Since uncompressed bitmaps are a one-to-one representation of pixels in an image, they are one of the simplest formats to generate, if you are writing your own code. Here is a description (plus FreeBASIC code, which works well enough as pseudocode) of how to output a .bmp file, given an array of pixels.
In order to make the process as straightforward as possible, I will make several (hopefully reasonable) assumptions:
- The image exists in memory, in a format (an array, for instance) which can be easily read in random-access order;
- A color depth of 24 bits is used (eight bits each for Red, Green, and Blue);
- BITMAPCOREHEADER (the simplest header) is used; and
- The height and width of the image are reasonable and known.
(I will call these variables XSIZE and YSIZE.)
Values given here are in hexadecimal. All multi-byte values in BMP files are little-endian.
Bitmap files consist of three parts:
- The bitmap header;
- The DIB header; and
- The pixel data array.
The bitmap header is straightforward enough:
- Two bytes to denote a bitmap file: ASCII “BM”, or hex 0×42 0x4D
- Four bytes, representing the size of the BMP file in bytes.
- Two bytes reserved: these can safely be 0×00 0×00.
- Two more bytes reserved: these can also be 0×00 0×00.
- Four bytes for the offset address of the pixel data.
(If using BITMAPCOREHEADER, this is 0x1A 0×00.)
The BITMAPCOREHEADER is next, and also relatively simple:
- Four bytes for the size of the header (14 bytes, so 0x0E 0×00 0×00 0×00).
- Two bytes for the image width in pixels;
- Two bytes for the image height in pixels;
- Two bytes for the number of pixel planes (must be 0×01 0×00); and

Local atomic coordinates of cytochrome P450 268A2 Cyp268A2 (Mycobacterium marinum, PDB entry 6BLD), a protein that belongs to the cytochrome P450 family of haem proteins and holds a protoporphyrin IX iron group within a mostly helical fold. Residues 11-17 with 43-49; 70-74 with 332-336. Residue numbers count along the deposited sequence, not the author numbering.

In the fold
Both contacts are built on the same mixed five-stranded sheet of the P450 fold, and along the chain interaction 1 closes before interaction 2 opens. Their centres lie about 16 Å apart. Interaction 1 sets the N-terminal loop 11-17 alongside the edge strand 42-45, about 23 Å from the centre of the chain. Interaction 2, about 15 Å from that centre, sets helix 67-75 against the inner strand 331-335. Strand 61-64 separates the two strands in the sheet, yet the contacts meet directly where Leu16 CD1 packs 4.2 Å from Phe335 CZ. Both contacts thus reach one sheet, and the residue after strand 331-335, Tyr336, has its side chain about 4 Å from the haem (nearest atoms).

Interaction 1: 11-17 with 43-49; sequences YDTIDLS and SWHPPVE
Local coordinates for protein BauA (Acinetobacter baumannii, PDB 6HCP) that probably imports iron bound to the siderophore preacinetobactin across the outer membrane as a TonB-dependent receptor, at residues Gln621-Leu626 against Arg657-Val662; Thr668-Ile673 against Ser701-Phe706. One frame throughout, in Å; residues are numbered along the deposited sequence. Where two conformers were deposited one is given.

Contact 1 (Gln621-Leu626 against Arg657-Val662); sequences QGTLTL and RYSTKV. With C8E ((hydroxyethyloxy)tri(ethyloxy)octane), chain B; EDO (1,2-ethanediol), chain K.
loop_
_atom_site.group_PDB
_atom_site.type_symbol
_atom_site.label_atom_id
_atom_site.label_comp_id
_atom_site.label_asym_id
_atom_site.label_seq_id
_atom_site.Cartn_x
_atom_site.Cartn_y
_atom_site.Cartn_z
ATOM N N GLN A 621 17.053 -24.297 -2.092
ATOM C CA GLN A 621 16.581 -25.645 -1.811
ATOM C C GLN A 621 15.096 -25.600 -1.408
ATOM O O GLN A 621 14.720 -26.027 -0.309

- Two bytes for the bits per pixel (0×18 0×00 in our 24-bit example.)
The last structure is the bitmap data itself. This is three bytes per pixel, with each row padded to the next multiple of four bytes, as needed. Each pixel is in BBGGRR order.
We now have all of the pieces of information we need to create the bitmap file…
- Output ASCII “BM” (0×42 0x4D)to the file
- Calculate the size of the file:
- – 14 bytes for the bitmap header, plus
- – 12 bytes for the DIB header, plus
- – The number of rows (image height) times the row size in bytes.
(The row size is the image width, times three, rounded up to
the next multiple of four, if needed.)
- Write this figure to the file, in little-endian hex, using four bytes.
- Write 0×00 0×00 0×00 0×00 to the file, for the two reserved fields.
- Write 0x1A 0×00 (representing the 26-byte offset for the start of data.)
- Write 0x0C 0×00 0×00 0×00 (representing the DIB header size.)
- Write XSIZE in two-byte little-endian hex.
- Write YSIZE in two-byte little-endian hex.
- Write 0×01 0×00 for the number of pixel planes;
- Write 0×18 0×00 to represent 24 bits per pixel.
- Loop over the number of rows (YSIZE) in the image:
- – For each pixel in that row, write its image value in little-endian hex (BBGGRR)
- – At the end of the row, pad it with zero to three extra bytes to make the number of bytes in the row a multiple of four.
- Close the file. You’re done!
Here is an example in FreeBASIC, which produces a simple 3×3 bitmap.